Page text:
Life Experience: Things Happen

Sunday, July 2

For July 1 CPAP. Reported figures. AHI=0.29. Events: 2 H, 12 RERA. Time on 6 hrs 56 min with (max = 8 L/min). Oximetry: SpO2 low 90, no events <88% with overall avg., 93.4%. Pulse avg. 51.6, low 49. Spurious at beginning lowered the average.

I cancelled the Emeritus meeting next week, Tuesday, 7/11. Everyone has responded.

I finished and sent the rest of July music pdfs for use this week, Thurs.

Monday, July 3

For July 2 CPAP. Reported figures. AHI=0.80. Events: 1 CSR, 5H, 2 PP, 7 RERA. Time on 6 hrs 15 min with (max = 17 L/min). Oximetry: SpO2 low 88, no events <88% with overall avg., 93.3%. Pulse avg. 52.1, low 50.

John worked a lot outside and I worked inside.

For lunch, we had the rest of the omelet from yesterday and I had banana & pineapple.

For dinner, John made a casserole with leftover chicken, salmon, cod, our own yellow squash & onion, yams, mushrooms over brown rice.

I cut John’s hair late afternoon. It was a long process because his hair was so long it heated up my clippers 3 times, causing me to pause for it to cool. We need to do it more often. I have marked 3 weeks away on my calendar (July 24) for a check to cut John’s hair.

Tuesday, July 4th CELEBRATION

For July 3 CPAP. Reported figures. AHI=0.85. Events: 6 H, 1 PP, 18 RERA. Time on 7 hrs 6 min with (max = 9 L/min). Oximetry: SpO2 low 92, no events <88% with overall avg., 94.2%. Pulse avg. 51.5, low 50.

First, I worked on my needs for medical vs. dietary intakes. That took all day. Sent off my final copy tonight to Audra.

I finally finished processing photographs and videos taken at the Early Stars and Stripes party, June 30. I’m currently at 7:20 sending it to the weTransfer site to go to the AAC staff. It was 77 mG and took <20 minutes to upload. Will be faster coming down. You previously saw 2 photos taken of our group performing. Those were the only ones published in the blog. Fireworks upset our dog. A neighbor started fireworks tonight at 9:20. It is not allowed in our county - Banned because of winds and fire danger. John fixed us a late dinner of leftovers, fish, asparagus, brown rice, and chicken.

Wednesday, July 5

For July 4 CPAP. Reported figures. AHI=0.59. Events: 4 H, 15 RERA. Time on 6 hrs 45 min with (max = 9 L/min). Oximetry: SpO2 low 92, NO events <88% with overall avg., 93.2%. Pulse avg. 51.5, low 49.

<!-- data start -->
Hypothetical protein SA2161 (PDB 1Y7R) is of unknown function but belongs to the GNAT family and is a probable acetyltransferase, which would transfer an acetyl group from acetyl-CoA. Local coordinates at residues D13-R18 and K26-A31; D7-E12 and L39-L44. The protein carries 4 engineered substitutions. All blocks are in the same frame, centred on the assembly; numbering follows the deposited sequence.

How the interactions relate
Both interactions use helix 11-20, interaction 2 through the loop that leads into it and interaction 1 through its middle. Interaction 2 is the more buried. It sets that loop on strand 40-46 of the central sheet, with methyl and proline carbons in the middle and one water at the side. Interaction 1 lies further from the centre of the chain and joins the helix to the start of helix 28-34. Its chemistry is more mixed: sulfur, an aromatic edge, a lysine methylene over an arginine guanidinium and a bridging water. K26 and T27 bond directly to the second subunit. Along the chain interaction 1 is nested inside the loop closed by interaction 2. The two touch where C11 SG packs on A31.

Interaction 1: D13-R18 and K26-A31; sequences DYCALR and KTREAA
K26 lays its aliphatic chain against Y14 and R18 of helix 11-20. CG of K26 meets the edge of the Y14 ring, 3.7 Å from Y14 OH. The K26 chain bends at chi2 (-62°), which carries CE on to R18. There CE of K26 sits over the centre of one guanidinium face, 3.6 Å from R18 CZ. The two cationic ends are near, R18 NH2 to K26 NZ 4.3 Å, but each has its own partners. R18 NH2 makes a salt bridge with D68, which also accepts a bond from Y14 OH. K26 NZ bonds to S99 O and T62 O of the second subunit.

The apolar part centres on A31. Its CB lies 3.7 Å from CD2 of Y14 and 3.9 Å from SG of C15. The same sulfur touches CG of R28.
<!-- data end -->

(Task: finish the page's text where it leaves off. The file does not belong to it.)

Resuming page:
I just found rash under my skin top of legs. I have big welt-type things UNDER my skin at the top of my legs. The rash is definitely under my skin, and not exposed on the surface.

I found out after a week of way too much pineapple, that I am allergic to it.  I have researched it and found that those on blood thinner and/or some antibiotics cause that interaction with adding a lot of Pineapple.  I’m not on any antibiotics now. I quit eating any of it. It was packaged fresh cleaned and sliced, from Costco.  No more for me.  The “rash” place does not itch or burn.  Very weird.

I made tuna fish salad for taking to the food bank music & lunch, but I added tomatoes because I’m not eating any more pineapple. I have had a few fresh chunks with every meal for a week. See the photo below and read the caption:Collage of rash – left without flash —– right with flash

Here’s what John found on the web about possible interactions with Coumadin, the blood thinner I’m on. I have been on that drug since 2010, without any such signs, so I narrowed it to pineapple and several sites report a possible rash.

I’m not allowed to send this image via NextMD site, to Lacey & Cody, Triage nurses, about excessive pineapple intake interactions with meds. I have printed the photo of my “rash” and will send it with this explanation. I talked twice with Cody and Lacey, who are nurses at the Kittitas Valley Hospital, Cle Elum, WA clinic, where my PCP is. They did find this particular report online, after I reported it by phone. I will mail a separate copy to my cardiologist for my file.